For those “no linking” sections, the starting set-up on the fingers can be either Setup 1 or Setup 2 above, with identical results.
(from here on the braid is flat)
Next pattern is started when loops have arrived at Set-up 2 position.
Left loops linked, Right loops NOT linked.
Pattern has central brown column, outer turquoise and white diagonal stripes.
Next pattern has same braiding moves, but starts with Set-up 1.
To get from one set-up to the other:
Continue the pattern you are braiding until your loops have returned to that pattern’s “starting setup” position.
Then, braid without any linking until colors on La,b and Ra,b have switched, and white loops are between them.
Next 2 patterns are the same as the first and second patterns in lower braid.
Last 2 patterns are the exact opposite—turquoise and brown must switch hands (braid without linking until they have switched).
Color-linking is my term for a basic color-manipulation technique that is common to many braiding traditions—including ceinture fléchée/ Métis sashes (“finger weaving”), kumihimo, kute-uchi [update: see my more recent Itsukushima braid post for an example], and ancient Andean braids. It was used in some of the medieval and 17th century braids described in the old loop braiding manuscripts, in both forms — turning a bicolor loop twice so the two shanks become linked, as well as “changing” twice—bringing one loop through another and then repeating this so both shanks of two loops link around each other. Typically this is done with the two loops of the loop exchange (the last move of a double braid). But it can also be done as part of a loop transfer, with any two loops that would normally cross each other.
See Anne’s note in the comment field below, with a link to a photo of color-linking in a ply-split braid.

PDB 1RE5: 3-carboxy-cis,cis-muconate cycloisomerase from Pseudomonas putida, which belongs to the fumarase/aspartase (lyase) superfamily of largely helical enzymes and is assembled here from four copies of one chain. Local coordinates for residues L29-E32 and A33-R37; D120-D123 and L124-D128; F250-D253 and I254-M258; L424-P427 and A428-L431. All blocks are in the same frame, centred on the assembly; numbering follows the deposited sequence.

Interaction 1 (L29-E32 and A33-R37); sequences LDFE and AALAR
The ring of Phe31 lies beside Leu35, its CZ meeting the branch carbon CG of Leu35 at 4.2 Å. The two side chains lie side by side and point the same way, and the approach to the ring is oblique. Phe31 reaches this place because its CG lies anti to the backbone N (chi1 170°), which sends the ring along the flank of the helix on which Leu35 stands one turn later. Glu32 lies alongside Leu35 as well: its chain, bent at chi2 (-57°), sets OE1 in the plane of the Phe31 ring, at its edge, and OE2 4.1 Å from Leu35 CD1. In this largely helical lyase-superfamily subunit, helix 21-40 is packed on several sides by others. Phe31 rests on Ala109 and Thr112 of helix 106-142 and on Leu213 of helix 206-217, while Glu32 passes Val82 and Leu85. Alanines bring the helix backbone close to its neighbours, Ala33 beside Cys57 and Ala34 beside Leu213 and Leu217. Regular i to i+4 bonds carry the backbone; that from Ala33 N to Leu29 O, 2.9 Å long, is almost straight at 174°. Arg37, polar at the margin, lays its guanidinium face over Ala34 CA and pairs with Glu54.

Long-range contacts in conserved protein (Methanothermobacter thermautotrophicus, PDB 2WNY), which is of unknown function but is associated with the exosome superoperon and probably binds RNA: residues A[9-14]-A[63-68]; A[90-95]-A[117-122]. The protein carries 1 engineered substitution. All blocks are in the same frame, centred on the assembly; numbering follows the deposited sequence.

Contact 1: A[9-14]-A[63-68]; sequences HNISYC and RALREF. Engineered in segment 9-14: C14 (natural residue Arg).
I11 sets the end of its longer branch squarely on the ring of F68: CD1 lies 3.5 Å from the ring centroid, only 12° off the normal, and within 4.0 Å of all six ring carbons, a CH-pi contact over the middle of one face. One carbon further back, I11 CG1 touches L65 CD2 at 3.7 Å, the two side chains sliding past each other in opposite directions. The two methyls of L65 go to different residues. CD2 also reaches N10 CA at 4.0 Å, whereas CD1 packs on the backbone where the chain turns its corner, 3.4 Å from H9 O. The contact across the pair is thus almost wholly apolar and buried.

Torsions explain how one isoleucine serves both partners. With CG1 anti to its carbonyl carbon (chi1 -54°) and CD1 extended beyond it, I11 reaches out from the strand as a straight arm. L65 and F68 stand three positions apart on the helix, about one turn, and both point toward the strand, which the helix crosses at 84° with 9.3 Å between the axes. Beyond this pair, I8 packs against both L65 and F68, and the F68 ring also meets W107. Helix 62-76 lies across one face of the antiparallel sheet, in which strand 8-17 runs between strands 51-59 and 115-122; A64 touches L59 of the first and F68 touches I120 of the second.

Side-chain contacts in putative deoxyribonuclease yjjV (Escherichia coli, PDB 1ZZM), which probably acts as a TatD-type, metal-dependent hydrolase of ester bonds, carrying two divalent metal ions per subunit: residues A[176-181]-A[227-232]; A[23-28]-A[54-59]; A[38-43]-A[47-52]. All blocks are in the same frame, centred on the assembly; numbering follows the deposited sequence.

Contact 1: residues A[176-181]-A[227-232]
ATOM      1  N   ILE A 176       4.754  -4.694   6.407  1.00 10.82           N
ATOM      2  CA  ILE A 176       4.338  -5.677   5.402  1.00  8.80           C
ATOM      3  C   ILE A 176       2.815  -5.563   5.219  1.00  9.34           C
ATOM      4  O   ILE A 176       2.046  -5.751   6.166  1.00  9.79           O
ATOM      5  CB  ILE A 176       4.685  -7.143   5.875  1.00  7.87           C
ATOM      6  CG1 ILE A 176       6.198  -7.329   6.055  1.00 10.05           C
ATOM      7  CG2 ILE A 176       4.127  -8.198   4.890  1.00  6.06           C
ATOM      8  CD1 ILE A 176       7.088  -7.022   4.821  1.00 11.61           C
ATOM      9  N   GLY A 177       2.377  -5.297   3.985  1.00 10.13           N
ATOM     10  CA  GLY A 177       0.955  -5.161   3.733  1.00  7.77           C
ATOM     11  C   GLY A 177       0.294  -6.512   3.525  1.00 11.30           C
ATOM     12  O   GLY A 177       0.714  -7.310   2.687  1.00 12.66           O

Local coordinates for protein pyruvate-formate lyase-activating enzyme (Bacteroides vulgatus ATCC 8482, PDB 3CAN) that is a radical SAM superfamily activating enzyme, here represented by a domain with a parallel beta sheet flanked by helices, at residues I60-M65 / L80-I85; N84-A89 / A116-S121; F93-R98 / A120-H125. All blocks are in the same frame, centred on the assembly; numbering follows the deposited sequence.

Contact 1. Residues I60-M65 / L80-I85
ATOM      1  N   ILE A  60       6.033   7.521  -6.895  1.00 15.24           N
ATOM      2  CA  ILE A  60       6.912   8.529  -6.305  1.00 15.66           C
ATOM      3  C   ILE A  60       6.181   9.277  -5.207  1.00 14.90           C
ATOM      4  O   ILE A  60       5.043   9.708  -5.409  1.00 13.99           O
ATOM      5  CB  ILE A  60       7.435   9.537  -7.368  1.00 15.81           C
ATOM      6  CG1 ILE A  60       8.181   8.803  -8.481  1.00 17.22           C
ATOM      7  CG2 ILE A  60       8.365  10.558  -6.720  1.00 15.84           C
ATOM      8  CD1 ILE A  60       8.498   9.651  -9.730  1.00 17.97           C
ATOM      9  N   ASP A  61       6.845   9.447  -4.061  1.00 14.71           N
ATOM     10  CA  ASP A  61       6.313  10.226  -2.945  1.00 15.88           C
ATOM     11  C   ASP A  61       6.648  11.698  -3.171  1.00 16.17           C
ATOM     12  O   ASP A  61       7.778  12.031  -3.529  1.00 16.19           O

In these videos the first color-linking pattern I demo is done symmetrically, on both sides of the braid, whenever a loop from the A-finger (index) passes through the loop on the C-finger (ring finger). I picked this pattern because I thought color-linking might be easier to learn if both hands performed the same motions.
But color-linking can actually be done anywhere in a braid. You can set up your color groups on any group of adjacent fingers, in any numbers of loops that you choose. Linking can occur between any two fingers, or in the center of the braid, between the two hands, as in the braid below:
3 all-navy loops
3 bicolor navy + white loops
1 all-white loop
Left: A white; B,C,D bicolor (white up/ navy down)
Right: A,B,C all navy
Flat braid. Left A loop always transferred with a turn.
Left 4 loops and right 3 navy loops are linked throughout braid.
Because of this, at the start of each cycle the white and bicolor loops are all back on the left hand, and the navy loops are all back on the right hand.
The linking move doesn’t happen until after both the left and the right loop transfers are finished.
Left transfer happens normally (no linking move yet).
La ends up on Rd (with a turn).
Shift L loops and tighten.
Ra is transferred, ending up on Ld (with no turn)
BEFORE right loops shift up, Ld ALSO takes Rd (right little finger loop) and holds it toward the tip.